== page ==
2) Welcome to bug island. We have bugs the size of fondue pots. There were here first and …oh and theyre here on scholarship. Don’t waste time trying to kill them. Divert them and ignore them
3) Stop talking dollars & start talkin EC ($10US = 26EC OR 10EC.=$3.73US)
4) If at 1st you dont succeed – blame your roommate.
5) When the going gets tough – the tough goes for a run, or goes to kickboxing class. Theres true wisdom in the healthy mind and healthy body connection. Make yourself healthy for a lifetime of greatness. It starts here where you only need to focus on your health and scholastic achievement.
6) True Blue is not Grenada. – Get to know Grenada; read a book, visit the museum, find a get a favorite waiter; go to church; read the paper watch videos Heartbreak ridge or Island in the Sun. It would be a wasted education if you left grenada without knowing grenada.
7) Learn how to learn. Make use of the universities Department of Educational Services (DES).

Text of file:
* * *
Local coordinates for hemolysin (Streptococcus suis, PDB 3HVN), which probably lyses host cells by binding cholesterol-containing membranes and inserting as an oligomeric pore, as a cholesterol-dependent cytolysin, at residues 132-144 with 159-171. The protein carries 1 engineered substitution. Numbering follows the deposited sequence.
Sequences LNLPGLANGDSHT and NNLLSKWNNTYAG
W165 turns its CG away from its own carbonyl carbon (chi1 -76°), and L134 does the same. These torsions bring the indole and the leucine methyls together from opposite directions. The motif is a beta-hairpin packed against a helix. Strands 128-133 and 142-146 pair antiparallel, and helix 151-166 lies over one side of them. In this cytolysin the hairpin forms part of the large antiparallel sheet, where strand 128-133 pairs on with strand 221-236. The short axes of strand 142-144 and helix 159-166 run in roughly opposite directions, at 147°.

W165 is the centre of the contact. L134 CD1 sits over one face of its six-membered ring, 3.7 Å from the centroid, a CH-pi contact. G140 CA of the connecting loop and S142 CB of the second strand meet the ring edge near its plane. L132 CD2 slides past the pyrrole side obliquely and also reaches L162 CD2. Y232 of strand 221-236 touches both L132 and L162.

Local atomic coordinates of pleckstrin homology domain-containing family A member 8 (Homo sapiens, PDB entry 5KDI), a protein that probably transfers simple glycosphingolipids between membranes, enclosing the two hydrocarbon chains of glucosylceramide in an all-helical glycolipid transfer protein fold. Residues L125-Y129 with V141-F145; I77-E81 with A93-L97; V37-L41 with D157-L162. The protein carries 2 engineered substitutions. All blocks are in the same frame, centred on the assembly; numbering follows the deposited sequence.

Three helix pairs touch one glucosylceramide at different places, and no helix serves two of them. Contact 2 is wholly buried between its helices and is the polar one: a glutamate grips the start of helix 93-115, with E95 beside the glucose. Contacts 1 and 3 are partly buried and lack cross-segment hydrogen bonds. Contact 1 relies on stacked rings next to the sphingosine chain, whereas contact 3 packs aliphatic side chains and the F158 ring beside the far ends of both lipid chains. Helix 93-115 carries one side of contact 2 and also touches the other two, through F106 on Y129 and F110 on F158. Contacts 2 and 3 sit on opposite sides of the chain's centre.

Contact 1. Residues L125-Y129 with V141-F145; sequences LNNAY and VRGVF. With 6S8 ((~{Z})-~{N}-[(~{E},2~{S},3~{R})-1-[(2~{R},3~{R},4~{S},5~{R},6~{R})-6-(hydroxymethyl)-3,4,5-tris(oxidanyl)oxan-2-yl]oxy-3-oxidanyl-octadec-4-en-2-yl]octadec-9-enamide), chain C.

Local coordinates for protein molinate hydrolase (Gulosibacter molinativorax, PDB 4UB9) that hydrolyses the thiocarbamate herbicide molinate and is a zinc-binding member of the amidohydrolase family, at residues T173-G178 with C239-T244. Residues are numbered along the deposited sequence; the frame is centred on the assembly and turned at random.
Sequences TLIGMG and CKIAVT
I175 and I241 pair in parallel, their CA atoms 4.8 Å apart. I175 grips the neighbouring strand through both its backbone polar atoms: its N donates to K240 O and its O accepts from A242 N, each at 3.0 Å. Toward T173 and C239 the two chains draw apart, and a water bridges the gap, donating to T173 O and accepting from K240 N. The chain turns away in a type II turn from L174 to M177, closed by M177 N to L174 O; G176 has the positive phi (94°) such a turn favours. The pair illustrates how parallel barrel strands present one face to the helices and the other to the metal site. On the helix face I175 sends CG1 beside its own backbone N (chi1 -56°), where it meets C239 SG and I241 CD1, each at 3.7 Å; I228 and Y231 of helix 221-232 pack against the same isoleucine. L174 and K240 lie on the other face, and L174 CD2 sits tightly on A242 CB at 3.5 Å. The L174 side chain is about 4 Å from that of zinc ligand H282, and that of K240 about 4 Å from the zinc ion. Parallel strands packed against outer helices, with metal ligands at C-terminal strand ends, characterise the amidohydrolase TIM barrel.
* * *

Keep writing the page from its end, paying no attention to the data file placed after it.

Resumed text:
8) Realize that how you treat each other today will predict how you will treat your patients in the future. Kindness and respect are skills that need constant attention, especially while living as guests in grenada
9) Just show up. Seventy percent of success in life is showing up (Woody Allen).
10) Medicine will be your life and work – not your lifes work. Don’t confuse the two. Be good at your work, but work at being a good man, woman, parent, spouse etc. The best physician is a well rounded being.
This White Coat ceremony was started by the Arnold P Gold Foundation to impress upon students the importance of compassion, humility and dedication to the practice of medicine. This ceremony bookends to the Hippocratic Oath and graduation and signifies your desire and dedication to the profession.